PATRICK PICHETTE: Great, thank you for that question…that answer. We…change subject completely again.
RT. HON. STEPHEN HARPER: Sure.
PATRICK PICHETTE: We’re going to go to seals. So the question comes from Phoqueshot in Windsor, Ontario. The question is as follows: “Why is the fate of harp seal population in the hands of hunters instead of that of qualified scientists? So please cancel,” is the request, “the 2010 commercial seal hunt.”
RT. HON. STEPHEN HARPER: Well, as you know, that’s a minority view among Canadians. Let me just say a couple of things about this. First of all, the premise of the question really is wrong. All hunts in Canada, all aspects of the fishing industry are regulated by scientifically based regulations. We would only allow a hunt if it were ecologically sustainable. In the case of seals, as I think many of your viewers will know, a seal is not an endangered species in Canada. We could hunt many, many more seals than we actually hunt if that were the sole criteria. So there’s no danger of the seal population disappearing on us. There are literally millions, in fact all the evidence says it’s a growing population. It’s a small…you have to realise, the seal hunt is a small hunt, I mean relative to many other aspects of animal husbandry in this country. I mean, the number of seals that traditional fishers or that the Inuit people harvest every year is very small compared to the number of cattle or the number of pigs or the number of chickens or any other animal that we use as part of our economic activity, whether for food or clothing or whatever else. So you know, I guess our view as the government of Canada, and I think most Canadians’ view is, you know, these…the hunt has to be treated fairly internationally. Just because, you know, it’s only our Inuit people or a few other traditional communities doing sealing doesn’t mean you should be able to single them out and treat them differently than you would treat the cattle industry or any other industry. And quite frankly, the changes, the regulations put in place over the past generations have made this a very humane hunt. I think as even The Economist, the British publication said not too many months ago, if you compare the standards of the seal hunt compared to the standards of slaughterhouses in many industries, this is one of the most humane…this is one of the most humane cases of animal husbandry in the world. And so as I say, we will continue to vigorously defend our sealers, but people need to understand we would…this is completely dictated by science. There is no scientific evidence that says the seal population is in jeopardy.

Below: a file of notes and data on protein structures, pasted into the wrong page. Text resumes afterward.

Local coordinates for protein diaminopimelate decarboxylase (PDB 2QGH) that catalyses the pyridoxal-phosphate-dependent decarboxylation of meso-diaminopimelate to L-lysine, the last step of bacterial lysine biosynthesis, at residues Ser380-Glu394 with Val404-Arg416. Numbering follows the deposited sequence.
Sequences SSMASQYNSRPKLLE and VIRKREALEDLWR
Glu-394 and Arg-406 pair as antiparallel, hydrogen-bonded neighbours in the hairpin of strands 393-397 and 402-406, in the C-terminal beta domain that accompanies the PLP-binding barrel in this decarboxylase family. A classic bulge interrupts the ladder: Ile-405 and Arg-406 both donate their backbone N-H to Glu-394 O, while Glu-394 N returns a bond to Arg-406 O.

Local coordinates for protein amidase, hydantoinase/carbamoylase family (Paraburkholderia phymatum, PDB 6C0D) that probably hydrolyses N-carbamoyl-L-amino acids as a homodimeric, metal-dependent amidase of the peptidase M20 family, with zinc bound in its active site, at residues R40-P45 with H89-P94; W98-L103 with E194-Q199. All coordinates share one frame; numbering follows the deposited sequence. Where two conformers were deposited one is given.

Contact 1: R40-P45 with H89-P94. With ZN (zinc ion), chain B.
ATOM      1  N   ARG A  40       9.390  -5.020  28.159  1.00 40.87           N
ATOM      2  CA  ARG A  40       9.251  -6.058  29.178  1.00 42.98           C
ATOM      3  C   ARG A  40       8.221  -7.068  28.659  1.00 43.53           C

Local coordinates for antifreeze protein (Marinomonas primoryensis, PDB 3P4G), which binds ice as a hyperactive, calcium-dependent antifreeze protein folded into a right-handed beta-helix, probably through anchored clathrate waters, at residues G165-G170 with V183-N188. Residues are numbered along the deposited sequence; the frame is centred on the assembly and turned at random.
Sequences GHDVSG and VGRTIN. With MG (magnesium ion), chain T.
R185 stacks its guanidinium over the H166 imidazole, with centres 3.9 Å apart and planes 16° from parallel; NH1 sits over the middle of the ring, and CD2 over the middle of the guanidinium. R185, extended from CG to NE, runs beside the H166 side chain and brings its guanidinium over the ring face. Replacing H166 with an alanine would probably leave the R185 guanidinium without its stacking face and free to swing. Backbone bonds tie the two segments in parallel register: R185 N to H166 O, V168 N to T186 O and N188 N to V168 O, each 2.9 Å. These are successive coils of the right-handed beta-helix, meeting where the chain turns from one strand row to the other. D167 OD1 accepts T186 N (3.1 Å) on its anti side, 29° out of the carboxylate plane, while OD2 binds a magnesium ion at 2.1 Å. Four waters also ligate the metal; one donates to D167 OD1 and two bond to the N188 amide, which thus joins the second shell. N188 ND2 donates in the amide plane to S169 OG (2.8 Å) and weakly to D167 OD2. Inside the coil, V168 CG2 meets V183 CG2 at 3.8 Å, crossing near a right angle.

PATRICK PICHETTE: In decline (inaudible).
RT. HON. STEPHEN HARPER: Yeah.
PATRICK PICHETTE: We’ll switch over, if you don’t mind, in French. So we have… On a une question qui a été posée par un Monsieur Laflamme de Châteauguay au Québec. Monsieur Laflamme nous écrit, il nous dit : « Qu’est-ce que vous allez faire pour mieux protéger les fonds de pension des travailleurs canadiens qui sont aux prises avec des employeurs en faillite? »